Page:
Word search: you can teach yourself to echolocate and move with the sense of sound
Echolocation is nature’s built-in sonar system – it occurs when an animal emits a sound wave, which bounces off objects and returns an echo that gives the animal information about the distance and size of the object. ‘object. According to a February 2021 report in National Geographic, more than 1,000 known species around the world echolocate, and they often do so in the most intriguing ways, from throat vibration to wing flapping.
Bats are the ultimate echolocators. They contract the muscles of their larynx to emit sounds far beyond the range of human hearing. If we could hear it, it would be like a bat version of a scream! These nocturnal creatures are so adept they can focus on objects as small as 0.007 inches – the width of a human hair. As they move, they send out clicks (up to 190 per second) that help them find their prey.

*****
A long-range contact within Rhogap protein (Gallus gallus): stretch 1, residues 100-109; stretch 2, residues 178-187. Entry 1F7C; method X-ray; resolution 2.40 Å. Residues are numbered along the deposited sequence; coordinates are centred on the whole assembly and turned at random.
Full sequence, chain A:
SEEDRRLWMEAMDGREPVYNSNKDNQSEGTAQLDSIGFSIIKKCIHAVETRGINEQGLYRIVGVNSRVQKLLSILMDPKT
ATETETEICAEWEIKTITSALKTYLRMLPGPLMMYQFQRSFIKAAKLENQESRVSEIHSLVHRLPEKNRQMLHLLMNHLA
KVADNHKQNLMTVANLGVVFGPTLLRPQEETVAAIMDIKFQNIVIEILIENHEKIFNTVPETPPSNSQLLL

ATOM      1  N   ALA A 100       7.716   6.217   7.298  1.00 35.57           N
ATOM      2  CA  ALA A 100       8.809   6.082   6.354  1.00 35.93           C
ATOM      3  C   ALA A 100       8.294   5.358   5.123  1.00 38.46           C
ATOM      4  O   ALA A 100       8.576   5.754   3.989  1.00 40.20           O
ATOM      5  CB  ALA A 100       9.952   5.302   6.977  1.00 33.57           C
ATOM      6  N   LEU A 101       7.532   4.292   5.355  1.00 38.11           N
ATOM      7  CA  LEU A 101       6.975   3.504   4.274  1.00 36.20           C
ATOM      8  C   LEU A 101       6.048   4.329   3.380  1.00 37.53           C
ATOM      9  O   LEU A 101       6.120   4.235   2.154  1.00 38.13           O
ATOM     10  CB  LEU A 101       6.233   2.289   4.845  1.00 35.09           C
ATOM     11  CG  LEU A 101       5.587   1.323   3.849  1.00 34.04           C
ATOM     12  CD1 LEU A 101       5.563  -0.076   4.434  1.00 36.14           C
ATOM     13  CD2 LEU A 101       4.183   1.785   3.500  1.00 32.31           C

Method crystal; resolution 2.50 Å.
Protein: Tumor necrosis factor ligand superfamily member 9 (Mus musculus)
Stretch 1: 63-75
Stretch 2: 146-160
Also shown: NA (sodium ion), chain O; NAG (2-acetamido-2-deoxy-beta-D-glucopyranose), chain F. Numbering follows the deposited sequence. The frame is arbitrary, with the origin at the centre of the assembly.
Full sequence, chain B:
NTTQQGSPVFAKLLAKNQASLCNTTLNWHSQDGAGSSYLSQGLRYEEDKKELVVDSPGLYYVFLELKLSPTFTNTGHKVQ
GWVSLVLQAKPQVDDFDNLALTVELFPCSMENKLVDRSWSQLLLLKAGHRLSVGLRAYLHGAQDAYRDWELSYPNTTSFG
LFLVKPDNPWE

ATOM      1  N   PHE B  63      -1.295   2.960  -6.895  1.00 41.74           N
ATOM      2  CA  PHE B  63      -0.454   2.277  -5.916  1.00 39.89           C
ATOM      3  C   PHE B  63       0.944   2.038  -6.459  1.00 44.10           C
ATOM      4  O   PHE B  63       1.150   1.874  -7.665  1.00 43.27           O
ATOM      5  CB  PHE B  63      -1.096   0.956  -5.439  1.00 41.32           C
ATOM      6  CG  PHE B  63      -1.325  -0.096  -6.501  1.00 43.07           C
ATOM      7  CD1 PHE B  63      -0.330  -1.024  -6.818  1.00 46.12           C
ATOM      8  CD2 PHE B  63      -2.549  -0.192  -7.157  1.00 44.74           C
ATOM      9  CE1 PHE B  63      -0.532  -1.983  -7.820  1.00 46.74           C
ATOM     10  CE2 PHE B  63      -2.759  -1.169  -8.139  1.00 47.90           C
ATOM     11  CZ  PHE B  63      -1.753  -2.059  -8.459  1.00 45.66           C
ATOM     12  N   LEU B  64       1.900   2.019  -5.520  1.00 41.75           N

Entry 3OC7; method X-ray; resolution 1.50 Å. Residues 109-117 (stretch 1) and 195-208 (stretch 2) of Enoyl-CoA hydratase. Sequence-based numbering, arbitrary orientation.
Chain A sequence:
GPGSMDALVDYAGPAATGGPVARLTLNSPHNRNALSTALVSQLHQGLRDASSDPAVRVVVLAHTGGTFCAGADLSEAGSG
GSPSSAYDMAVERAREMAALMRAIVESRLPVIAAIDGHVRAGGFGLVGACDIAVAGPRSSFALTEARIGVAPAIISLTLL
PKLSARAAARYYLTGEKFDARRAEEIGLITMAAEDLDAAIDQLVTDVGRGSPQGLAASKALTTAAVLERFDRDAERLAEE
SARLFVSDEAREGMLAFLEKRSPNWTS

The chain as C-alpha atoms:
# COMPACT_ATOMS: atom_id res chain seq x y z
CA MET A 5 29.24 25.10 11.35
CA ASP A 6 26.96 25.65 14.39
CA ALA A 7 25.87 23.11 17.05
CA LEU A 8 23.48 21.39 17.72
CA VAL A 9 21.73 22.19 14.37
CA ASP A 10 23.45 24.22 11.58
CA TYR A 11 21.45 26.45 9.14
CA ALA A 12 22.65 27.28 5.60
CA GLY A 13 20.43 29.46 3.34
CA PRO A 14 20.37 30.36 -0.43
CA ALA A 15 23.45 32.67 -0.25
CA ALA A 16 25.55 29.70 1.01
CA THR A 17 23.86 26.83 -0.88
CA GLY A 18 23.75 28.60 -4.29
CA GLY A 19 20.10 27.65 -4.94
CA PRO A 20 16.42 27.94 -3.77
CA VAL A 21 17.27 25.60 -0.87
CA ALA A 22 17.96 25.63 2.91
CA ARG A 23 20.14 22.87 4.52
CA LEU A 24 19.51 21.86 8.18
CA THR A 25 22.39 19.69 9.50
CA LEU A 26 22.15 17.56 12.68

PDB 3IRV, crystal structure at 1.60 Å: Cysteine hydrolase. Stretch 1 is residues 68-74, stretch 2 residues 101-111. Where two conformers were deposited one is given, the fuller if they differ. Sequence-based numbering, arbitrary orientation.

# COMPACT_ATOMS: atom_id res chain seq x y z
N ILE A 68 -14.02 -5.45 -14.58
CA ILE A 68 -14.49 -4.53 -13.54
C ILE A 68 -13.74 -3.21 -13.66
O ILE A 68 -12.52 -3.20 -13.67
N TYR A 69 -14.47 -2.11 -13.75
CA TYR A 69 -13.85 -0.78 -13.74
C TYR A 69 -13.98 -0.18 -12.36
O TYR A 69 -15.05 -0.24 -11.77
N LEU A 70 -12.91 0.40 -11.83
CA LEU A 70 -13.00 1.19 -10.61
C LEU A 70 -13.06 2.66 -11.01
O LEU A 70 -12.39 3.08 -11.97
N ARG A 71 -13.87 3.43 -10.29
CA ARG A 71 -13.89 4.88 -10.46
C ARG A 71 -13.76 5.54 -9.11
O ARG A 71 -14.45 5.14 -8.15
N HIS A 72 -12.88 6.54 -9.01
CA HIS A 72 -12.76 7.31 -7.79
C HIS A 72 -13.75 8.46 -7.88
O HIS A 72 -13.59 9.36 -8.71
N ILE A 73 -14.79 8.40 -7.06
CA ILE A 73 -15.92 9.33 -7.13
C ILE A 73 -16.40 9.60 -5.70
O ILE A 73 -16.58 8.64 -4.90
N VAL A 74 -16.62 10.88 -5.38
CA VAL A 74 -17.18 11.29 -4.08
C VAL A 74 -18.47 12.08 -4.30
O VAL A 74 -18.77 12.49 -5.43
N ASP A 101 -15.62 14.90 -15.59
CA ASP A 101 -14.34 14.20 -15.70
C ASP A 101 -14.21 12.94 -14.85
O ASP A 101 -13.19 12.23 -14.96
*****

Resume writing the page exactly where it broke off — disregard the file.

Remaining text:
Echolocation is also the modus operandi of several sea creatures, which makes sense because sound travels five times faster than air in the ocean. Dolphins echolocate with a specialized organ called the dorsal bursa, which is near their blowhole above their head. In the case of harbor porpoises, which are hunted by killer whales, they emit rapid, high-frequency echolocation clicks that their predators cannot hear, so they remain incognito.
But it’s not just animals that can echolocate. People who are blind or partially sighted use this skill by making clicks with their tongue or objects, such as walking sticks, then navigating through the resulting echo. A March 2009 study in the international journal Acta Acustica, associated with Acustica, found that while it’s not easy, with patience people can actually learn to echolocate.